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Friday, January 26, 2007

One is the Loneliest Number

In a recent article by Joan Biskupic of USA Today, Justice Ruth Bader Ginsburg said that, following Justice O'Connor's retirement, it was “lonely” being the only woman on the Supreme Court--something that neither she nor Justice O’Connor “ever thought...would happen again.” Justice Ginsburg also worried that the current Court’s makeup sends a message that a female jurist is “aberrational.” With the president’s approval ratings at an all time low and the country growing increasingly frustrated with most of the administration’s policies, many commentators are pointing to President Bush’s two confirmed Supreme Court nominations as his greatest legacy. If nominating two white men to an already unrepresentative high court--not to mention two out-of-step conservatives--is the best thing this administration does, we are afraid to ask about the worst.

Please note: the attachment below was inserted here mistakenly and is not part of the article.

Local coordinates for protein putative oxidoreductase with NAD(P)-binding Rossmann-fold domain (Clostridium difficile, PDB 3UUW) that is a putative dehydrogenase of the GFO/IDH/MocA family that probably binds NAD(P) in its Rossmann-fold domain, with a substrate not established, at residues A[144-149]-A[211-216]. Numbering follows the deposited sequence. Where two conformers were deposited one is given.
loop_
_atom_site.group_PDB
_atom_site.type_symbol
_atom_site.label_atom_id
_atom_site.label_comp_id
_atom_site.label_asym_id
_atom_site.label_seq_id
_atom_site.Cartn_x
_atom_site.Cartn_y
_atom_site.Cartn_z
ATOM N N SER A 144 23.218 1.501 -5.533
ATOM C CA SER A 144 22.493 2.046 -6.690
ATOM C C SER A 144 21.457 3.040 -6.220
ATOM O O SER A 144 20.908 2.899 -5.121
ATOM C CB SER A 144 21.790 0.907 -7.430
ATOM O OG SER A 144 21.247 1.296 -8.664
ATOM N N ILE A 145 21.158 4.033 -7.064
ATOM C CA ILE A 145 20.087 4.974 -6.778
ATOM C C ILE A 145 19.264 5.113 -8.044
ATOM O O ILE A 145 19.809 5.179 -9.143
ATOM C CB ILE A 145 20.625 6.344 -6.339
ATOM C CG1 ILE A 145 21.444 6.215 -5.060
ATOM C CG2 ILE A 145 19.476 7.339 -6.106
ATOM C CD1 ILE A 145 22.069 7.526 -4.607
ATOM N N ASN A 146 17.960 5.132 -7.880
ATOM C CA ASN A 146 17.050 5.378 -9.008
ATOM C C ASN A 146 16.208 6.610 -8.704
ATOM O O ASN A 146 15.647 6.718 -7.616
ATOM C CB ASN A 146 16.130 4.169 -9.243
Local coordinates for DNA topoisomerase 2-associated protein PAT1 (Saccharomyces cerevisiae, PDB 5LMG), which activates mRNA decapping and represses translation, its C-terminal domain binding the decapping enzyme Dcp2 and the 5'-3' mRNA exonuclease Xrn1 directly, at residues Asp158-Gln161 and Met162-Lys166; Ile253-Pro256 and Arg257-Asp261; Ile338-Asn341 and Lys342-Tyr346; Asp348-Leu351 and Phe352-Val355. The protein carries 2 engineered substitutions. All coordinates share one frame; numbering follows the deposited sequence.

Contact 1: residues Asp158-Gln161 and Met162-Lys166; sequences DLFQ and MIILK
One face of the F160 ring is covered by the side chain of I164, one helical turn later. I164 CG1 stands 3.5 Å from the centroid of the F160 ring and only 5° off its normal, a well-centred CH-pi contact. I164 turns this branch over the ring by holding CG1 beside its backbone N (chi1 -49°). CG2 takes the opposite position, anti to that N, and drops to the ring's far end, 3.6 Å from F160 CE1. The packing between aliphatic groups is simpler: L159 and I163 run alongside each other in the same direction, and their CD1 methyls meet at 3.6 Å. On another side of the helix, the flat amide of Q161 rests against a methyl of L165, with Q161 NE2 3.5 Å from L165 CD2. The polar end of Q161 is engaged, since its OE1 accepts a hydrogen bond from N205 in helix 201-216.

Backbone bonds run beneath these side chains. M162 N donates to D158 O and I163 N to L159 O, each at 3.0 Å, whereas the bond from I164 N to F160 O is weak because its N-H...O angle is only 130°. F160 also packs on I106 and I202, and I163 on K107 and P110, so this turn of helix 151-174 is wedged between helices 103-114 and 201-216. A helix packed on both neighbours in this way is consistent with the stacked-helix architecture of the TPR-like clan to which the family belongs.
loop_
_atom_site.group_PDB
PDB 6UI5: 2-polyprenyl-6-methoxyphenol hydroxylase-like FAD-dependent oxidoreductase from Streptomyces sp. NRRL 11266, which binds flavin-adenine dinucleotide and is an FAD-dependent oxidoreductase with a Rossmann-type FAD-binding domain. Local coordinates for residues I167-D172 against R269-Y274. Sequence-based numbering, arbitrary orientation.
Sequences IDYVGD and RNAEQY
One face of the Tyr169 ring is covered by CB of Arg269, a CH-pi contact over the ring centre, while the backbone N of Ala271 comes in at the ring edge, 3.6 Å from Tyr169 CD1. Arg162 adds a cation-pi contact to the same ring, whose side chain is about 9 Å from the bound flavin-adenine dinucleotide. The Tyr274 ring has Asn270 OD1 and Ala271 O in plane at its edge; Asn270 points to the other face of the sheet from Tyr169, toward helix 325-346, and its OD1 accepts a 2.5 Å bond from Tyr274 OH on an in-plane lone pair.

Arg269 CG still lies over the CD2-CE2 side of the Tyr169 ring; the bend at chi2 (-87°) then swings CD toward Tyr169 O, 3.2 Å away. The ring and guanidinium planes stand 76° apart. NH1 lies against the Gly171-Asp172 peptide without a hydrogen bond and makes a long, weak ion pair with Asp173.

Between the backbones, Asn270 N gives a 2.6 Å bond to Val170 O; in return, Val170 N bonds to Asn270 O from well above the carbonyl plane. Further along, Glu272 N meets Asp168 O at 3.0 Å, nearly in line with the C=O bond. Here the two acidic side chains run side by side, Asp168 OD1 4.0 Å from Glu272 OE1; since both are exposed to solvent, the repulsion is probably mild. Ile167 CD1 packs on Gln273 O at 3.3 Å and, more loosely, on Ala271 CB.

In the article, the conservative American Enterprise Institute's Karlyn Bowman declared that gender diversity is no longer important, because “we are past [needing female role models] for young women.” Perhaps Bowman should listen to the eighth grade girl quoted by Biskupic after her teacher showed her a picture of the current lineup of justices: “[Justice Ginsburg] kind of carries the weight of all the ladies. At least when there were two ladies on the court, she had backup.” According to the article, when Justice Ginsburg was told of the girl's comment, she said, “That is very insightful.”

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